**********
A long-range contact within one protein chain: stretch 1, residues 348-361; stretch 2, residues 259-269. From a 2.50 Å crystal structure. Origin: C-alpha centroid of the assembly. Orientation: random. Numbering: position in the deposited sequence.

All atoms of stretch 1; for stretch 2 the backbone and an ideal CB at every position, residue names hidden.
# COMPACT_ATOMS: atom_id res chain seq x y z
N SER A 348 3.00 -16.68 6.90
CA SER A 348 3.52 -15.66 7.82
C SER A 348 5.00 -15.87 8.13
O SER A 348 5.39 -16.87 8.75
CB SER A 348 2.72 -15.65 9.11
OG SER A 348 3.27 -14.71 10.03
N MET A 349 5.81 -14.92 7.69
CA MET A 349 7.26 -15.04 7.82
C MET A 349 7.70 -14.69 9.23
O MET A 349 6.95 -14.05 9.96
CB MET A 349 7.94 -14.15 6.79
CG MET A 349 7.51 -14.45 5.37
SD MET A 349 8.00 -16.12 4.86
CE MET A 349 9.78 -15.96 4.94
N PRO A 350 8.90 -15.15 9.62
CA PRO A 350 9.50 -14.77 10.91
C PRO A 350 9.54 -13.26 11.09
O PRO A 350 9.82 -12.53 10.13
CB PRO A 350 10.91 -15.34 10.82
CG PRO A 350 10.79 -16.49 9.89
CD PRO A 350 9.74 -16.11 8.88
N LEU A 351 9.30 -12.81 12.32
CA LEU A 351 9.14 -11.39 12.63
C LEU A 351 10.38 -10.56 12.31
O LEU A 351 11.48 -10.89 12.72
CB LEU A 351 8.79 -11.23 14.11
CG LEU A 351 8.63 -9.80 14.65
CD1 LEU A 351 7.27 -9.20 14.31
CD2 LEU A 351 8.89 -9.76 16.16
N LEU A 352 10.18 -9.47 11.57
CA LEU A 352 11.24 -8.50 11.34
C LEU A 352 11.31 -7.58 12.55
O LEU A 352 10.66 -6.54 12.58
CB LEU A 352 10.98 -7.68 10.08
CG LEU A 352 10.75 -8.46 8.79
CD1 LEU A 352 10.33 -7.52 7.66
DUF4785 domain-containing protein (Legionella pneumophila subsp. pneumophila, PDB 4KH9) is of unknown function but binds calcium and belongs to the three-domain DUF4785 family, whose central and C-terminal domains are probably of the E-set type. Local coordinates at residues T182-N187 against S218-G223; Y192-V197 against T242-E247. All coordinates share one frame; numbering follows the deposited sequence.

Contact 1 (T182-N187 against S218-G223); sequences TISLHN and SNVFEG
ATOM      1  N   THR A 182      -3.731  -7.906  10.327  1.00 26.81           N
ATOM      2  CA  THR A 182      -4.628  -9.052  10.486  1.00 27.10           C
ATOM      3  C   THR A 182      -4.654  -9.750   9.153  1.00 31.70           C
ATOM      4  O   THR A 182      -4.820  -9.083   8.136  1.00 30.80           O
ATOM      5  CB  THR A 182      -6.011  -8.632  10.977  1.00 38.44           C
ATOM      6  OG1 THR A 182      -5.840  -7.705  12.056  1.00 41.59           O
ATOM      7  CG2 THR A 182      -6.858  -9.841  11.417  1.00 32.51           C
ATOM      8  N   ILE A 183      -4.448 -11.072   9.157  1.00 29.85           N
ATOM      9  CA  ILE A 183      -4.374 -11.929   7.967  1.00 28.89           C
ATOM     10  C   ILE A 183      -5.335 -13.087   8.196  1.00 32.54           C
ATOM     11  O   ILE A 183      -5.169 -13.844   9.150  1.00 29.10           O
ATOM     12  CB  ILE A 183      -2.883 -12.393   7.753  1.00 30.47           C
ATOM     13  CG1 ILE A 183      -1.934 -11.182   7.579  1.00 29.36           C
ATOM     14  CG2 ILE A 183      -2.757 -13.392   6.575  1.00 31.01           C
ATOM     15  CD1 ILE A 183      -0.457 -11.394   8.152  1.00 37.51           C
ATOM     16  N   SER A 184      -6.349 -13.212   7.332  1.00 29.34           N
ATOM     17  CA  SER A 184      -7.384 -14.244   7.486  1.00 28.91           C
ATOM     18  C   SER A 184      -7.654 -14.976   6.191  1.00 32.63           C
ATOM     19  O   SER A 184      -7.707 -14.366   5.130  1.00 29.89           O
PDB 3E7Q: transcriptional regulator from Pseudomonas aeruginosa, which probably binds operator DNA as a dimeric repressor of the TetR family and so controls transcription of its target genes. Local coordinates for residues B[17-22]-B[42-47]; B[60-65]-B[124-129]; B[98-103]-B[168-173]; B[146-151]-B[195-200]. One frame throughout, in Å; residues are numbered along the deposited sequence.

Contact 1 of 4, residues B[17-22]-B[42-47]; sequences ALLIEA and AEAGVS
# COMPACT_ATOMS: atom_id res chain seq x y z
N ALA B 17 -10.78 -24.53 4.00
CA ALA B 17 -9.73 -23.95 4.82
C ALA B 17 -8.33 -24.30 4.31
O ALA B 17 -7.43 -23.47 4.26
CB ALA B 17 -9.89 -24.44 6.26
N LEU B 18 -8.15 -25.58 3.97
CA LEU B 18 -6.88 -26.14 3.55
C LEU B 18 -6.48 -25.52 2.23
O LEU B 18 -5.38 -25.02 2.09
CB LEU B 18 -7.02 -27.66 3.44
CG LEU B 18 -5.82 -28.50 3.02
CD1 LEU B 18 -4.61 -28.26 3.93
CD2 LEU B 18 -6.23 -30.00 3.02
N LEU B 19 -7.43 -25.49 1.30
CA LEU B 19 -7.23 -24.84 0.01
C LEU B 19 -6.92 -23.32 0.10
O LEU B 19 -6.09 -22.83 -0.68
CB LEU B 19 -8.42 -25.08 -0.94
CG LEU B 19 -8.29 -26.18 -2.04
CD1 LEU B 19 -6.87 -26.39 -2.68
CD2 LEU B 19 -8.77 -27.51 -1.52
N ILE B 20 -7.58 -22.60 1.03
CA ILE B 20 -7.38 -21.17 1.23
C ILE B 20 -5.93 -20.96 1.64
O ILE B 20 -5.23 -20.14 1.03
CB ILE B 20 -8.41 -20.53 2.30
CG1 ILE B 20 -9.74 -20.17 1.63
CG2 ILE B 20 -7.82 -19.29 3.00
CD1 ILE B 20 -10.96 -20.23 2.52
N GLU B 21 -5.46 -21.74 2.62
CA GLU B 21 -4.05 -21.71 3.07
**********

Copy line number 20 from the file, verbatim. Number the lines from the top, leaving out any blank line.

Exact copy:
C PRO A 350 9.54 -13.26 11.09